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Sloan Center: Workplace Flexibility Elusive

03/27/14
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Marcie Pitt-Catsouphes (Photo by Gary Wayne Gilbert)

By Sean Hennessey | Chronicle Staff

Published: Mar. 27, 2014

Workplace flexibility: It’s a phrase that might be appealing to job seekers or make a company look good, but a new study by the Sloan Center on Aging and Work shows flexible work options are out of reach for most employees –and that when they are offered, arrangements are limited in size and scope.

“While large percentages of employers report that they have at least some workplace flexibility, the number of options is usually limited and they are typically not available to the entire workforce,” said Graduate School of Social Work Associate Professor Marcie Pitt-Catsouphes, director of the center and one of the researchers of the study.

Pitt-Catsouphes and her collaborators – Stephen Sweet of Ithaca College, Elyssa Besen of the Center for Disability Research and Lonnie Golden of Penn State Abington – examined the flexible work arrangements of 545 US employers, and found only one in five companies offered more than one approach to workplace flexibility, despite the fact that different employees need different options.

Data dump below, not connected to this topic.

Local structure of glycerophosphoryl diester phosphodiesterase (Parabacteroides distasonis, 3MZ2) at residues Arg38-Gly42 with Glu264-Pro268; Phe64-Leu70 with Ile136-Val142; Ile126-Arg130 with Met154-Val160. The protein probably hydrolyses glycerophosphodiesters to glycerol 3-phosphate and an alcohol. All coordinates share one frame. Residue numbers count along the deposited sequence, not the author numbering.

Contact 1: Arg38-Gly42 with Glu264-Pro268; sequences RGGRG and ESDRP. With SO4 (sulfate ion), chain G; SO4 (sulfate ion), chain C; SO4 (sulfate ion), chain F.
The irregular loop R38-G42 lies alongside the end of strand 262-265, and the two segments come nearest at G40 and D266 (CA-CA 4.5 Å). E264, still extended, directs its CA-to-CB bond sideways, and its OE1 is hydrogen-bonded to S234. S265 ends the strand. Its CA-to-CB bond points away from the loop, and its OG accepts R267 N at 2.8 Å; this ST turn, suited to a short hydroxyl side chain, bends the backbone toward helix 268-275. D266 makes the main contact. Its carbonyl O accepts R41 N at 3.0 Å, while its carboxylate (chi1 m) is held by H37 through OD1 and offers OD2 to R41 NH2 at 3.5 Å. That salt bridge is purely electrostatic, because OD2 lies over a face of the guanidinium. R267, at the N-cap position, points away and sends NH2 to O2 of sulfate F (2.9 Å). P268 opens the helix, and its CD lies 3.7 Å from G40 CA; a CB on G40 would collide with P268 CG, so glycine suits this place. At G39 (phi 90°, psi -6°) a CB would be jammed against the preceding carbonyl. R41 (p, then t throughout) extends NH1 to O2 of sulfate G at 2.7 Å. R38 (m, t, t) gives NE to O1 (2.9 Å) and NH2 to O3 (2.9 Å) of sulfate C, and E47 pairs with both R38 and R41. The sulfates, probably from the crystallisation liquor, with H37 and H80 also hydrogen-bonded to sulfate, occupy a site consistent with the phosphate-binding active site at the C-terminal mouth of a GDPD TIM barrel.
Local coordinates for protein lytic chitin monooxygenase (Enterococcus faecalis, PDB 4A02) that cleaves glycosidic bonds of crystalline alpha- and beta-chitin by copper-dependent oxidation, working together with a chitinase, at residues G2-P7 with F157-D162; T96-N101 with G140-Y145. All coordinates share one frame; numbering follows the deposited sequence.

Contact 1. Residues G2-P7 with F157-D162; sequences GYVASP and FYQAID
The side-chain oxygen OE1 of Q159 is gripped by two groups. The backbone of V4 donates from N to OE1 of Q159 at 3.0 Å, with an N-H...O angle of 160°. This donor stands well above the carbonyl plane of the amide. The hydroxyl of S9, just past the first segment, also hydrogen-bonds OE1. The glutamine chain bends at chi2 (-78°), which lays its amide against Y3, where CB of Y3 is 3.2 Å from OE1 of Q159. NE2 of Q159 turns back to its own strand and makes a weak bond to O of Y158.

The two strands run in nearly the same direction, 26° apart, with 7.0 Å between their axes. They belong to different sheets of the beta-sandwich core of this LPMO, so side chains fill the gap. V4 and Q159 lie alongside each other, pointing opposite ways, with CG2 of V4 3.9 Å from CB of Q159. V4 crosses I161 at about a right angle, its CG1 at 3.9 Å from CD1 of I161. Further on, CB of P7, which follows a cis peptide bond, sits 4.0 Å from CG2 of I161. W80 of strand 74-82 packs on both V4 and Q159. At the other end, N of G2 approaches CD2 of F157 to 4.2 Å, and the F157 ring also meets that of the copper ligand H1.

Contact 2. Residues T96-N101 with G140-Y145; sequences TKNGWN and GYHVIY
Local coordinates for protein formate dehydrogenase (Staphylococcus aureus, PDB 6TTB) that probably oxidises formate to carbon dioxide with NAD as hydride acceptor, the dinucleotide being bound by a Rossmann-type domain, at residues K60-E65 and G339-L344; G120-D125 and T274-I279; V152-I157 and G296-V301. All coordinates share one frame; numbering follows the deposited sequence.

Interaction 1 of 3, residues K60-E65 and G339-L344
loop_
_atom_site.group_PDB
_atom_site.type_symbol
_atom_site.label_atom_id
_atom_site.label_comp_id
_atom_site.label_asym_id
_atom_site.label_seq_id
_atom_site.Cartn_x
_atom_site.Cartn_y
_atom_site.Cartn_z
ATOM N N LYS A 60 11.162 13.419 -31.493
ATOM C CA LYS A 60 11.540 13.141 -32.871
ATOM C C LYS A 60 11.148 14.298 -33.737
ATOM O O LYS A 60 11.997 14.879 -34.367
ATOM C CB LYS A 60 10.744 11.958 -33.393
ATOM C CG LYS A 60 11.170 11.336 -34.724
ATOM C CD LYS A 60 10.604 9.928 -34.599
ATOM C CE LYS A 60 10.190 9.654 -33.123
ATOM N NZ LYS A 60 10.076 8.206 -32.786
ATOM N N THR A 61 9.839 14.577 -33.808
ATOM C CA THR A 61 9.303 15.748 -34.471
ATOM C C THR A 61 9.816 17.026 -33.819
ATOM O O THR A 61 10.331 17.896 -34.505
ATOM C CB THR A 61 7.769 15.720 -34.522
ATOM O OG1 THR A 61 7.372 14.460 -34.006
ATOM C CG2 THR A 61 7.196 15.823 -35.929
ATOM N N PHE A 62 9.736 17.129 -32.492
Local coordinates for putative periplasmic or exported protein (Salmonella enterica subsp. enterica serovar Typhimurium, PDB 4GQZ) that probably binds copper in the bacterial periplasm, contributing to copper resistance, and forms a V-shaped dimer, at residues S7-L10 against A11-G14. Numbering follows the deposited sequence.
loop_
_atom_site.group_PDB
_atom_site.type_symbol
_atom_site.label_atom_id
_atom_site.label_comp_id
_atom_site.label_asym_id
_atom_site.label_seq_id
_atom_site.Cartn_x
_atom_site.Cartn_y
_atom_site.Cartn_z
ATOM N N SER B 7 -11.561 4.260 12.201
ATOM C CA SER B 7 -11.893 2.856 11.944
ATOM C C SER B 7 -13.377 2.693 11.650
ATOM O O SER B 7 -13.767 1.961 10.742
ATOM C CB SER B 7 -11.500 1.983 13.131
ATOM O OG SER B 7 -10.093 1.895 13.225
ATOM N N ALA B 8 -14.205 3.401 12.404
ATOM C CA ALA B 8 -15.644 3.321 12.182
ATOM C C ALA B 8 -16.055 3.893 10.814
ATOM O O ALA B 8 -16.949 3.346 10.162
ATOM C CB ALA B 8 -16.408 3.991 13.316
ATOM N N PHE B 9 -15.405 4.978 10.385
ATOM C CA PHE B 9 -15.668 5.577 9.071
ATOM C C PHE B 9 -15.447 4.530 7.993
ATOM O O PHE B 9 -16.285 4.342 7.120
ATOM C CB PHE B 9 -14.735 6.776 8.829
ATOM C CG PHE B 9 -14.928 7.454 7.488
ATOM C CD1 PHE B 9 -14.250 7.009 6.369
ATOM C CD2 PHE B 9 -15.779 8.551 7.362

“We’re trying to help employers understand that flexible work initiatives work best if their organizations offer a comprehensive set of options. Employers who implement limited programs might become frustrated if they don’t see the outcomes they had hoped for: ‘Gosh, this didn’t help us at all,’ or ‘It didn’t help us with recruitment,’ or ‘It didn’t help us with retention.’ In fact, it may not be that the flexible work options didn’t work, but that the companies didn’t offer a sufficient range of options to the employees.”

The study, published in the journal Community, Work, and Family, found most arrangements center around allowing employees to move where they work and when they report in, but didn’t include reduction of work or temporary leaves from jobs. Additionally, any flexibility options that are available aren’t being offered to the majority of a company’s employees.

“We should probably set our standards and expectations a little higher,” said Pitt-Catsouphes. “Business leaders as well as academics have been trying to promote the adoption of quality flexible work initiatives for the past three decades. We have come to realize how important it is for employers to offer different types of flexibilities so that employees and their supervisors have some choice and control over when, where and how much they work. Employers and employees are better able to reap the benefits of workplace flexibility when the initiatives are comprehensive and well aligned with business priorities.

 “What we’re saying is flexibility can work if you make a commitment to making it work. Workplace flexibility is important to employees across the life course and can support the productive engagement of older employees as well as younger workers. In today’s business environment, organizations need to be adaptive and nimble. Flexible work options offer tools that can help companies remain competitive.”